Treasures From Our Tradition
TREASURES FROM OUR TRADITION
SAINT KATERI TEKAKWITHA (1656-1680)
Though the New York State Thruway runs close by the North American Martyrs’ Shrine, traffic’s roar never pierces the peace enveloping Auriesville—Ossernon to Native Americans—in the lovely Mohawk Valley, where Kateri Tekakwitha was born barely ten years after the martyrdom of Isaac Jogues and his Jesuit and lay companions. Daughter of a Christian Algonquin mother and non-Christian Mohawk chief, Kateri’s parents died in a smallpox epidemic widely blamed on the missionaries. Moreover, many Native Americans had experienced exploitation at the hands of “Christian” traders and trappers, further discrediting the faith Kateri embraced in baptism, then pledged to live even more intensely in vowed virginity. Misunderstanding led to harassment, prompting her move to a Christian village farther north along the Saint Lawrence River. Despite this, Kateri’s faith remained undaunted, her selfless charity undiminished. Both before and after her death at twenty-four, this young “Lily of the Mohawks” drew countless converts to Christ by the fragrance of her goodness. Through us, does “the aroma of Christ” (2 Corinthians 2:15), attract others to the beauty of his gospel?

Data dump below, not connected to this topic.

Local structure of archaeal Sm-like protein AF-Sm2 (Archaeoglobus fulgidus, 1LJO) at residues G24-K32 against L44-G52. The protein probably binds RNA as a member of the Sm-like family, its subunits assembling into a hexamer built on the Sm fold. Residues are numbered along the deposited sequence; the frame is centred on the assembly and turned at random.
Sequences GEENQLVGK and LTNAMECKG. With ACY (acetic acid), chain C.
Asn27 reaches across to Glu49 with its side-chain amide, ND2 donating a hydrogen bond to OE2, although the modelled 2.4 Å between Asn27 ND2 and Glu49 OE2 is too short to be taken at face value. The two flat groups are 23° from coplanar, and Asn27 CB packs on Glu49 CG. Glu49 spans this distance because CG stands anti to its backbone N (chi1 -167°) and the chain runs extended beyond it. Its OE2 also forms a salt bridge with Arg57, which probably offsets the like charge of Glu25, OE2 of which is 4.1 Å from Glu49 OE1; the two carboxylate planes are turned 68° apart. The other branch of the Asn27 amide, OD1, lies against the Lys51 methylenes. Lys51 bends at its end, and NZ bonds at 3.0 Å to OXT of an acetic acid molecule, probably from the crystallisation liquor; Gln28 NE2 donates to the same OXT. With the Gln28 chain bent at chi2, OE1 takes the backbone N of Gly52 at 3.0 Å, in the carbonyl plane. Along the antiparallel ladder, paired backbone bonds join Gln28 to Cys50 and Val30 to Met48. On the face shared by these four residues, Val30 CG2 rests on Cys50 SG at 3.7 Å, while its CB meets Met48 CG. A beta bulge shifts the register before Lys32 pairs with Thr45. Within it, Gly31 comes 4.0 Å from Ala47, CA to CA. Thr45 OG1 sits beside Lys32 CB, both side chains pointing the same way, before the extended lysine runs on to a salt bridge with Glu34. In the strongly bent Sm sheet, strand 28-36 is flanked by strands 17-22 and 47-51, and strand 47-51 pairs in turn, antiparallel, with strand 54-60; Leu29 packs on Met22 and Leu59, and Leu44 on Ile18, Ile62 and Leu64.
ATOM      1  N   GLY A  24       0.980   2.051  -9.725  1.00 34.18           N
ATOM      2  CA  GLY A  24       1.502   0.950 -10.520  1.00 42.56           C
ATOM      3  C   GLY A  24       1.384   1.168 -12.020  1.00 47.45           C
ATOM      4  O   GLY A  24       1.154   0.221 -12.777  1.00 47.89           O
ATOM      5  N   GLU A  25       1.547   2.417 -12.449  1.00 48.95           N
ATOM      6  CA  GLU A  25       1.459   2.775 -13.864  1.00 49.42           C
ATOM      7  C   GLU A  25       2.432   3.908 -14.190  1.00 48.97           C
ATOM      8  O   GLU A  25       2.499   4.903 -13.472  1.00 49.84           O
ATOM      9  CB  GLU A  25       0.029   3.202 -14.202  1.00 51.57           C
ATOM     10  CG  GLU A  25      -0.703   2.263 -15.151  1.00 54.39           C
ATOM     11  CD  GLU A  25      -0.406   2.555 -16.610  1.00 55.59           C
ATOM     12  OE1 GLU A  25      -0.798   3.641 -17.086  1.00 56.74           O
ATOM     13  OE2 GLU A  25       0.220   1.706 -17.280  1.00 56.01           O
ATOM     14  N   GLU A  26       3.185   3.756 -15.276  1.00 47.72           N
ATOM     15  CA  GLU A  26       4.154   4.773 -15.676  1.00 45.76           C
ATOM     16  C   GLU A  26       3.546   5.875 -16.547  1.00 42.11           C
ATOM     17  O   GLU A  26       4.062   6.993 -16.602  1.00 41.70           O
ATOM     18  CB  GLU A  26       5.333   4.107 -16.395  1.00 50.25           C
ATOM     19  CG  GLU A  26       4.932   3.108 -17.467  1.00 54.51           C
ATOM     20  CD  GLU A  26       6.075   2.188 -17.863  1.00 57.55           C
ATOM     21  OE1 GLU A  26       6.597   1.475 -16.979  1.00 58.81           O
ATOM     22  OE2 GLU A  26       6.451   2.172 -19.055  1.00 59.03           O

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GLEN EURE’S STATIONS OF THE CROSS
A College of the Albemarle video production on Glen Eure’s treasured gift to the Church of Holy Redeemer by the Sea – his hand carved Stations of the Cross. Includes interviews with his beloved wife, Pat, and our Pastor, the Reverend Dr. William F. Walsh, osfs.